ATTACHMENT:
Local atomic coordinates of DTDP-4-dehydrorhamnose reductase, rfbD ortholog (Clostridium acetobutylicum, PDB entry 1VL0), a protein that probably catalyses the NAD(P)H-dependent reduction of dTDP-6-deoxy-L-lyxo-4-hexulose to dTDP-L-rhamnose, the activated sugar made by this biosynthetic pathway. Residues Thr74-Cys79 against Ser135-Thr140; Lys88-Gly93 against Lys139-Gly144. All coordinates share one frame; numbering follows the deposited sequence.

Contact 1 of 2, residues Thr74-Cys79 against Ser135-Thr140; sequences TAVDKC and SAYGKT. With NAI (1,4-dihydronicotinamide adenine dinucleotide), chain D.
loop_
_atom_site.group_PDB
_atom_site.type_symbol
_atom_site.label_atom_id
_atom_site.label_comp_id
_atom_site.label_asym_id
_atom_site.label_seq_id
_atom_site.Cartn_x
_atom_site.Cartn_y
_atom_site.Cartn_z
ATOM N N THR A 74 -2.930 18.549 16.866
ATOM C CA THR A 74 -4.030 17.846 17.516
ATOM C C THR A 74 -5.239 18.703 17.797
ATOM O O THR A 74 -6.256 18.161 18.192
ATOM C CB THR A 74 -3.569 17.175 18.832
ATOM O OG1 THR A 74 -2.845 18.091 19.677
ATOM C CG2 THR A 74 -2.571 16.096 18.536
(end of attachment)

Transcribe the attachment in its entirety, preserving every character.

Local atomic coordinates of DTDP-4-dehydrorhamnose reductase, rfbD ortholog (Clostridium acetobutylicum, PDB entry 1VL0), a protein that probably catalyses the NAD(P)H-dependent reduction of dTDP-6-deoxy-L-lyxo-4-hexulose to dTDP-L-rhamnose, the activated sugar made by this biosynthetic pathway. Residues Thr74-Cys79 against Ser135-Thr140; Lys88-Gly93 against Lys139-Gly144. All coordinates share one frame; numbering follows the deposited sequence.

Contact 1 of 2, residues Thr74-Cys79 against Ser135-Thr140; sequences TAVDKC and SAYGKT. With NAI (1,4-dihydronicotinamide adenine dinucleotide), chain D.
loop_
_atom_site.group_PDB
_atom_site.type_symbol
_atom_site.label_atom_id
_atom_site.label_comp_id
_atom_site.label_asym_id
_atom_site.label_seq_id
_atom_site.Cartn_x
_atom_site.Cartn_y
_atom_site.Cartn_z
ATOM N N THR A 74 -2.930 18.549 16.866
ATOM C CA THR A 74 -4.030 17.846 17.516
ATOM C C THR A 74 -5.239 18.703 17.797
ATOM O O THR A 74 -6.256 18.161 18.192
ATOM C CB THR A 74 -3.569 17.175 18.832
ATOM O OG1 THR A 74 -2.845 18.091 19.677
ATOM C CG2 THR A 74 -2.571 16.096 18.536